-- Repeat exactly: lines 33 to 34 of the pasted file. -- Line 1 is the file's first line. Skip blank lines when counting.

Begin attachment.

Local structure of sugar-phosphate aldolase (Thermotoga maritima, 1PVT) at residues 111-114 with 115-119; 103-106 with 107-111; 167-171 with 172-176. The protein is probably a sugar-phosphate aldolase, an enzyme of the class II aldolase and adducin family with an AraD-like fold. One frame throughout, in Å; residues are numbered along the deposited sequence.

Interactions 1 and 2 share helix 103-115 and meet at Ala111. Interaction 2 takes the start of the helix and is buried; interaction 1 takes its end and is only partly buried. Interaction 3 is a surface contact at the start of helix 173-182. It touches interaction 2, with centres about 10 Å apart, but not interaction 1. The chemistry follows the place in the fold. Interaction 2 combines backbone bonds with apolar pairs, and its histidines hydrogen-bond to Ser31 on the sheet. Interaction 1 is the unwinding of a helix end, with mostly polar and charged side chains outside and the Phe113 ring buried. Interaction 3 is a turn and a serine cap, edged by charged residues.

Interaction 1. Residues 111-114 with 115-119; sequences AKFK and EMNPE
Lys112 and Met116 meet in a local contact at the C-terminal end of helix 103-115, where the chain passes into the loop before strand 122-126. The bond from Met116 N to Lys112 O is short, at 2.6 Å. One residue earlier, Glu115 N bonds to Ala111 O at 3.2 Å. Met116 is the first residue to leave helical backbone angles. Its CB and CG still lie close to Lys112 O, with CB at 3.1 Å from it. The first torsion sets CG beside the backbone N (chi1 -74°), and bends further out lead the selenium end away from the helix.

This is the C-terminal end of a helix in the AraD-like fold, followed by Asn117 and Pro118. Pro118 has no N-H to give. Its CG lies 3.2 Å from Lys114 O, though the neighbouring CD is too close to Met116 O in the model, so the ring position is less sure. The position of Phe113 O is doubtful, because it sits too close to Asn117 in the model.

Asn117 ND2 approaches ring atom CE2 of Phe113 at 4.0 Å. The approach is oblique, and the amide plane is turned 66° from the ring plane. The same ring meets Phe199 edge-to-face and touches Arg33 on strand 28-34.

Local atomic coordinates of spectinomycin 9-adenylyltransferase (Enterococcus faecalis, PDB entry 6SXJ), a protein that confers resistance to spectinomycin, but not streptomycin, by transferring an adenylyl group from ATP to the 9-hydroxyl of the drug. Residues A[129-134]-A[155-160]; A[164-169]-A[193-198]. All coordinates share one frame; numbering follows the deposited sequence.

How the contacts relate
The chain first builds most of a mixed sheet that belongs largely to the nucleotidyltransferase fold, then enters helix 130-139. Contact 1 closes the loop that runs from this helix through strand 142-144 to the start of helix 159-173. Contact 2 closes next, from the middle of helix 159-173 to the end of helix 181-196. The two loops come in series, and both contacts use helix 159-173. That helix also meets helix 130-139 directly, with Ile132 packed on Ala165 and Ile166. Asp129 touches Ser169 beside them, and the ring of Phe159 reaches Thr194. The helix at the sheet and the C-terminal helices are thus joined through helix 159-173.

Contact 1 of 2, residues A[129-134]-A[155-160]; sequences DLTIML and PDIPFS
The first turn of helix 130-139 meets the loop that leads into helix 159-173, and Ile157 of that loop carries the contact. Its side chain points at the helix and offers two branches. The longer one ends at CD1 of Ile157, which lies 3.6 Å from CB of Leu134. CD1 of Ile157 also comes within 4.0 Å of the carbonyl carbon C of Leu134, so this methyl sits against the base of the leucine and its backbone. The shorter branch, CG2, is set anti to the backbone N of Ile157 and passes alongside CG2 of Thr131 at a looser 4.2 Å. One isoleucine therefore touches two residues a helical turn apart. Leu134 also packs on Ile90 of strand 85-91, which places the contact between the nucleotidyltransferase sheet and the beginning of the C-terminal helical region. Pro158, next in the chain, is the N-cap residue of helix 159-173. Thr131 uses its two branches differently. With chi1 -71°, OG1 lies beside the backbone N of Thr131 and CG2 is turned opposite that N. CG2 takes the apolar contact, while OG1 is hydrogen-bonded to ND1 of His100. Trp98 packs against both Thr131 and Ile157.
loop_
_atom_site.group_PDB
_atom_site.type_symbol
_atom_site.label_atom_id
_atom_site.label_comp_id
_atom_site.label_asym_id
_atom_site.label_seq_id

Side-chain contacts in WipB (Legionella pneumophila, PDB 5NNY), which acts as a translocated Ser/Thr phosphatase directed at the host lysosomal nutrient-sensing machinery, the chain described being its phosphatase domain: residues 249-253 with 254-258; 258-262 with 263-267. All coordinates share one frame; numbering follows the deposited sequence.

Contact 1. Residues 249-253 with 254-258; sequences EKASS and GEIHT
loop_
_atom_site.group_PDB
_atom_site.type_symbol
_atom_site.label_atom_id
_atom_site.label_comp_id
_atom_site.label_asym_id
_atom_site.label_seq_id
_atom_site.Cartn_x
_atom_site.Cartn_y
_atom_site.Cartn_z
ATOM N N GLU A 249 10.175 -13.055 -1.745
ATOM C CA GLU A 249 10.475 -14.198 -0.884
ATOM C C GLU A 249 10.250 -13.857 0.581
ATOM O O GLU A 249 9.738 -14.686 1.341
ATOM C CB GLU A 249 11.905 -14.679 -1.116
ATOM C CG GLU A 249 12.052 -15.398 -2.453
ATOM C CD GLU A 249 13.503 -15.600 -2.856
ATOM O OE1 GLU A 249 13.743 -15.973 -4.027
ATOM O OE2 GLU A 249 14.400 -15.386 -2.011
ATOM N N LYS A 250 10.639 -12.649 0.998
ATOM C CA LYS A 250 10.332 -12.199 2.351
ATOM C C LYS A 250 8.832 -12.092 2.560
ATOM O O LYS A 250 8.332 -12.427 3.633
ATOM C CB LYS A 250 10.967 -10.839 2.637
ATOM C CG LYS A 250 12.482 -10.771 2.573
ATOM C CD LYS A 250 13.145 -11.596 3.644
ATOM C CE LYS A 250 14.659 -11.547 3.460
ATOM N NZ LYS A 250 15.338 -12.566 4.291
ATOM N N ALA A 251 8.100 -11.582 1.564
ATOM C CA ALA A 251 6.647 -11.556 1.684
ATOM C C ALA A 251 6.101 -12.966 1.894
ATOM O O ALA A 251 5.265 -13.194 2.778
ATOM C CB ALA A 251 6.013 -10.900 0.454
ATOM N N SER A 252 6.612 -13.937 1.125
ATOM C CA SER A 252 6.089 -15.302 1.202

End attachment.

ATOM C C GLU A 249 10.250 -13.857 0.581
ATOM O O GLU A 249 9.738 -14.686 1.341